The proto-oncogene c-fes encodes a cytoplasmic protein-tyrosine kinase that is expressed primarily in hematopoietic cells of granulocytic and monocytic lineages. Transfection of the myeloid leukemia cell line K-562 with c-fes causes growth suppression and differentiation, suggesting that this kinase directly regulates myeloid development. Recent studies show that transformation of fibroblasts with activated homologs of c-Fes requires the activity of Ras, Rac and Cdc42 and stimulates ERK and JNK activity, suggesting that these small G protein/MAPK signaling pathways may mediate Fes-induced differentiation of myeloid cells. Fes has also been shown to phosphorylate Bcr, Vav and other regulatory proteins for the Ras and Rho families of small GTPases. The broad goal of this project is to test the hypothesis that activation of Ras and Rho family GTPases is essential for Fes-induced myeloid differentiation. This hypothesis will be investigated with three specific aims designed to answer the following questions: 1) Does Fes- mediated tyrosine phosphorylation stimulate Bcr and Vav guanine nucleotide exchange activity in vitro? 2) Do Bcr and Vav couple Fes to small G protein signaling in living cells? 3) Does Fes-induced myeloid differentiation depend upon activation of the Ras, Rac and Cdc42 signaling cascades? Results from these experiments will help elucidate the intracellular signaling pathways downstream of Fes in myeloid differentiation. Fes, and the components of its signaling pathway, may ultimately provide drug targets for the differentiation therapy of myeloid leukemia.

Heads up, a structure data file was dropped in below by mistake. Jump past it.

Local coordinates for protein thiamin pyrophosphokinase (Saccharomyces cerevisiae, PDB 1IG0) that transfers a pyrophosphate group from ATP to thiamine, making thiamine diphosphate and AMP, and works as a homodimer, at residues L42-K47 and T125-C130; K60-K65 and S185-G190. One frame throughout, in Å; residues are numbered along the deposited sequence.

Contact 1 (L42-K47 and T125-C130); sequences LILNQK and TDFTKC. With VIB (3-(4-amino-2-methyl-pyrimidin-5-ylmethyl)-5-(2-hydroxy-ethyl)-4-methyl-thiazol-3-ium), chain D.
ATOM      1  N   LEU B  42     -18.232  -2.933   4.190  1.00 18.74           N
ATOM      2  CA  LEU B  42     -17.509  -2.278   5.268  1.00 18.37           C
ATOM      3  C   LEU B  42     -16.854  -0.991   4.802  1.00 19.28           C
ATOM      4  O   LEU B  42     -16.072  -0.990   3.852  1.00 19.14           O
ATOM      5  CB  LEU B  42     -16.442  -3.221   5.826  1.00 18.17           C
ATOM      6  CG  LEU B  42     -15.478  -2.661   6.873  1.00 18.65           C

|Effective start/end date||11/27/98 → …|
- National Institutes of Health: $30,583.00
- National Institutes of Health
Explore the research topics touched on by this project. These labels are generated based on the underlying awards/grants. Together they form a unique fingerprint.